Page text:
Development of Corticothalamic Circuits of Prefrontal Cortex in ASD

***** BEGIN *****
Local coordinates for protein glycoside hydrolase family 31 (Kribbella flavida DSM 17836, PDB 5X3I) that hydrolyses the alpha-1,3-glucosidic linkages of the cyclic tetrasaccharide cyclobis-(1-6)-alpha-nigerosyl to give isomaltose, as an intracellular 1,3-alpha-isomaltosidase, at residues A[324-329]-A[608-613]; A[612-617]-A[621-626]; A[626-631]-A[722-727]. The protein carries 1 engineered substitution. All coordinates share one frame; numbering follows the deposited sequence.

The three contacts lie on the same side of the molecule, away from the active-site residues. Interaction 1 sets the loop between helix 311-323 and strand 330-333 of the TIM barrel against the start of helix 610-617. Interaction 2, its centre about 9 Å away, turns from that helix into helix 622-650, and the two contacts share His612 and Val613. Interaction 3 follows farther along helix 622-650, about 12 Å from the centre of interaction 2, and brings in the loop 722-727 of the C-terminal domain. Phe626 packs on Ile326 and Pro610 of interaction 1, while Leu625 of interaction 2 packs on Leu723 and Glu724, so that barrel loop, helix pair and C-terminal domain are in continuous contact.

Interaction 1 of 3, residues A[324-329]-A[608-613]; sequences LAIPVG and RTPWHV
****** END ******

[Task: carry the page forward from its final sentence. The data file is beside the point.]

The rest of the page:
Autism spectrum disorders (ASD) represent a group of developmental neuropsychiatric disorders for which the underlying etiologies are heterogeneous. Risk factors range from environmental insults to single gene mutations, yet all result in abnormalities in communication, social interactions, and repetitive behavior. How these heterogeneous etiologies lead to defects in language, cognition and multiple sensory and motor modalities remains unclear. Here we propose the hypothesis that disrupted development of circuits between prefrontal cortex and thalamus contribute to many of the core symptoms in ASD. Specifically, we focus on circuits between prefrontal cortex and the thalamic reticular nucleus (TRN), a thalamic nucleus that integrates information from multiple sensory, motor and limbic cortical regions. Corticothalamic projections from prefrontal cortex, a region important for social behavior, is known to mature late in development, and disruptions of cortical activity during this period may lead to disrupted social and sensory integration. Little is know of how this circuit develops, or whether this circuit is abnormal in mouse models of ASD. Therefore, in this pilot grant we will characterize the development of the circuit between prefrontal cortex and TRN as well as that between different modality sectors of TRN in two monogenetic models of ASD, Shank 3 and FMR1. We will also perturb this corticothalamic circuit in normally developing mice to examine changes in the plasticity of this circuit. Our hypothesis predicts that focal defects in the prefrontal cortex of these ASD mouse models can lead to progressively abnormal development of subcortical networks important in gating social, sensory and motor information. If our hypothesis is validated by these experiments, this model may provide a unifying framework for approaching neurodevelopmental disorders such as ASD.